After Pike’s death he was maligned when it was falsely alleged that he had been a member of the KKK. Pike’s enemies claimed he was one of the founders and/or chief judicial officer of the KKK. However, when the US Congress investigated the KKK in 1871, its report failed to support these allegations. (Testimony Taken by the Joint Select Committee to Inquire into the Condition of Affairs in the Late Insurrectionary States, 13 vols. [Washington: Government Printing Office, 1872]). The allegations were so prevalent and persistent that even some Masonic writers were fooled and repeated them. However, there are no primary documents, membership records, or letters from Pike’s time which suggest his participation in any way. In the vast collection of the Supreme Council’s archives, there is not a single document connecting him with the KKK. Another false claim is that Pike was a “Luciferian.” The French hoaxer Leo Taxil (Gabriel Jogand-Pages) asserted that Pike was the “Sovereign Pontiff of Universal Freemasonry,” and that he taught the worship of Lucifer in the Scottish Rite’s highest degrees. Taxil later publicly admitted this was a hoax, at the expense of the Catholic Church. Although Freemasonry admits good men of any faith, Pike was himself a Bible believing Christian, who encouraged Masons to respect Jesus “Above all the other great teachers of morality and virtue” (Morals and Dogma 28:573). In several long passages, Pike implored Masons to follow Jesus’s example, calling him “the Great Master” whose life was an “undeniable Gospel” (M&D 28:575). Pike urged us, “Believe that there is a God; that He is our father; that He has a paternal interest in our welfare and improvement; that He has given us powers, by means of which we may escape from sin and ruin; that He has destined us to a future life of endless progress toward perfection and a knowledge of Himself—believe this, as every Mason should, and you can live calmly, endure patiently, labor resolutely, deny yourselves cheerfully, hope steadfastly, and be conquerors in the great struggle of life” (M&D 12:22). Throughout his writing Pike encouraged us to make the most of ourselves, to see ourselves as part of a human family, and to do good to all: “Learn, that you may be enabled to do good; and do so because it is right, finding in the act itself ample reward and recompense. To attain the truth, and to serve our fellows, our country, and mankind—this is the noblest destiny of man” (M&D 4:8-9).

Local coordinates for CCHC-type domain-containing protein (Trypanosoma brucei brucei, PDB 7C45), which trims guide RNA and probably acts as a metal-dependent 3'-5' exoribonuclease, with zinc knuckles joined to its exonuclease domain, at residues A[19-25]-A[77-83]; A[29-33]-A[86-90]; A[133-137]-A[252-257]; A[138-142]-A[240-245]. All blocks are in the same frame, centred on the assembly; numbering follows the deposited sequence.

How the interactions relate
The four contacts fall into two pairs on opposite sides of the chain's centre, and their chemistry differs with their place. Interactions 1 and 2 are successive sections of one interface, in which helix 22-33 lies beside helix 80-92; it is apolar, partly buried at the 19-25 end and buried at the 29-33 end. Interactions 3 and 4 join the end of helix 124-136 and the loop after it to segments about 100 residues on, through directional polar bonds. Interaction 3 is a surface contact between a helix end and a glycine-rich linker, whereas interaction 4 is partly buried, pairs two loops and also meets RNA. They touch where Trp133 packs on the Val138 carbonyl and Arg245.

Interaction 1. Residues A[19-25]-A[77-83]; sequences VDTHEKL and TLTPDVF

Perhaps, however, his most famous saying is that famously engraved near his bust at the House of the Temple: “What we have done for ourselves alone dies with us; what we have done for others and the world remains and is immortal.” These wise words remain as true today, as when he spoke them.
Freemasons honor Albert Pike for the several reasons: for his love of a fraternity which seeks to improve the social order and encourages humankind to find commonalities to form bonds of friendship; for his willingness to discard personal prejudices when confronted by better information; and perhaps, most of all, for his love of the truth and commitment to share whatever truth he discovered.
Like the rest of us, Albert Pike was far from perfect. But he had the moral courage to abandon the past and move forward. He tried to make his personal weaknesses into strengths, and his writings encourage us to do the same. The remainder of his life was dedicated to a Fraternity that seeks to transcend barriers, both real and artificial, to make strangers into Brothers. This is why, when his statue was erected in Judiciary Square in 1901, it was attended by men who had previously faced each other on the battlefield.
Pike never wanted a statute of himself. Rather, he said: “When I am dead, I wish my monument to be builded only in the hearts and memories of my Brethren of the Ancient and Accepted Scottish Rite, and my name to be remembered by them in every country, no matter what language men may speak there, where the light of the Ancient and Accepted Scottish Rite shall shine, and its oracles of Truth and Wisdom be reverently listened to.”